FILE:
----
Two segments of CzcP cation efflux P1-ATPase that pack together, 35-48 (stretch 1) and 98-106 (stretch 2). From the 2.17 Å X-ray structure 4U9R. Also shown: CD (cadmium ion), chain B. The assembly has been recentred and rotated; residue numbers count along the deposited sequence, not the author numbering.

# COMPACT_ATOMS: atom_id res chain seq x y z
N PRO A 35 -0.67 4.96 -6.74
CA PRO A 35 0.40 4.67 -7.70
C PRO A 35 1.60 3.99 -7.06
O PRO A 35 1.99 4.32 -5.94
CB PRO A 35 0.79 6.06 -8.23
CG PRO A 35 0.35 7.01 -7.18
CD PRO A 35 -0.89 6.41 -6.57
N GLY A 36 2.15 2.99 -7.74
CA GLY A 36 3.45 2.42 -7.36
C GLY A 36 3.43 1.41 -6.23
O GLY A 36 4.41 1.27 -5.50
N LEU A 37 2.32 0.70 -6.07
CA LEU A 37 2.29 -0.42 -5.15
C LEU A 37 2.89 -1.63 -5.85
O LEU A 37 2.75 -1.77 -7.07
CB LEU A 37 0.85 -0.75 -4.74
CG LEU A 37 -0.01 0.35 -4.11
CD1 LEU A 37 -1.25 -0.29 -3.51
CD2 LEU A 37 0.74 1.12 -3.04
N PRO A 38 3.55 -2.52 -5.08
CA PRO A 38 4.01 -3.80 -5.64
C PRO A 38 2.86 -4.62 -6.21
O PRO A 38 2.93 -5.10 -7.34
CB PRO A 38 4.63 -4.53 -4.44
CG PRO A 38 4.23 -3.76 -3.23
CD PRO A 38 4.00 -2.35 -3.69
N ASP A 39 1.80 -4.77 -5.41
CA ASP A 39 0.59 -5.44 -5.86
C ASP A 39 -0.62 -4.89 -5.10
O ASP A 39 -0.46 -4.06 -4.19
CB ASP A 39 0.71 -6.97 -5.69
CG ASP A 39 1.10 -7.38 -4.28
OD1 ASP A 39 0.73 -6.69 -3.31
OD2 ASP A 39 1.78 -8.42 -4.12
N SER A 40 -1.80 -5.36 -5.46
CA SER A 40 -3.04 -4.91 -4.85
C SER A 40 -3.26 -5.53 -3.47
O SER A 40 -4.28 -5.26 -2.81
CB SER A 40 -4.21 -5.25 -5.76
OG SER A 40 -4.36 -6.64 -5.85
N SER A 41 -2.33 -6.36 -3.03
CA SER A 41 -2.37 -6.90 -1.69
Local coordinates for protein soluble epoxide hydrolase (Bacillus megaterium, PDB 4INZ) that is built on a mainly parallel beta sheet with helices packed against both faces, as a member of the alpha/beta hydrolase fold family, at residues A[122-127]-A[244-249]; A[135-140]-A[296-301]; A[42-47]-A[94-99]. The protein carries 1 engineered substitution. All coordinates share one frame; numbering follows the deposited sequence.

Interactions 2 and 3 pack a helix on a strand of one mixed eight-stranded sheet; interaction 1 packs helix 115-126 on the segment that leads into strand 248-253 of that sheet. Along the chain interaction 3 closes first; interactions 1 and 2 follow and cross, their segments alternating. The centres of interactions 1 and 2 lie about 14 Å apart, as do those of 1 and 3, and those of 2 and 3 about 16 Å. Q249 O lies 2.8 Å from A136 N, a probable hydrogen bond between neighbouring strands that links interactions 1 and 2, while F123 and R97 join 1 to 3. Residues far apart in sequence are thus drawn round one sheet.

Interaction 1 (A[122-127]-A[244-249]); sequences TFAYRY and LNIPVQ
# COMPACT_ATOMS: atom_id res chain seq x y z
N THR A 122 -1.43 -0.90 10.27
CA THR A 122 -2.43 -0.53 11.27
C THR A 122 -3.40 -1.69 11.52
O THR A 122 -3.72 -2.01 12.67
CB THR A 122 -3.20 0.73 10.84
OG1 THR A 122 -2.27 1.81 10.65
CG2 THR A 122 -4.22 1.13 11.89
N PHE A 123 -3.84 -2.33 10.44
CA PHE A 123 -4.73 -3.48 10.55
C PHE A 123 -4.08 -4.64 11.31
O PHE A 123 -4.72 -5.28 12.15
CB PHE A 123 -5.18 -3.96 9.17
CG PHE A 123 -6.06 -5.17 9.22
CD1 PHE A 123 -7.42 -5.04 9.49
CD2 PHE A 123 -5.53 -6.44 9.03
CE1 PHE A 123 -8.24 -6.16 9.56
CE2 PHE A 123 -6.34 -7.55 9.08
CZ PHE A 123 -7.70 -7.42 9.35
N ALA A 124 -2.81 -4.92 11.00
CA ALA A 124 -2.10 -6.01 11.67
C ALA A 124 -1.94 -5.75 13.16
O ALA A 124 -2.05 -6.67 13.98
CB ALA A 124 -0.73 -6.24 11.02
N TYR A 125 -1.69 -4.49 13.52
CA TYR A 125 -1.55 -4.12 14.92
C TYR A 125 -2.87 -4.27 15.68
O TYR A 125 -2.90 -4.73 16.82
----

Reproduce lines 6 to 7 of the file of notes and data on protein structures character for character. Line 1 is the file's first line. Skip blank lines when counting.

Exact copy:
O PRO A 35 1.99 4.32 -5.94
CB PRO A 35 0.79 6.06 -8.23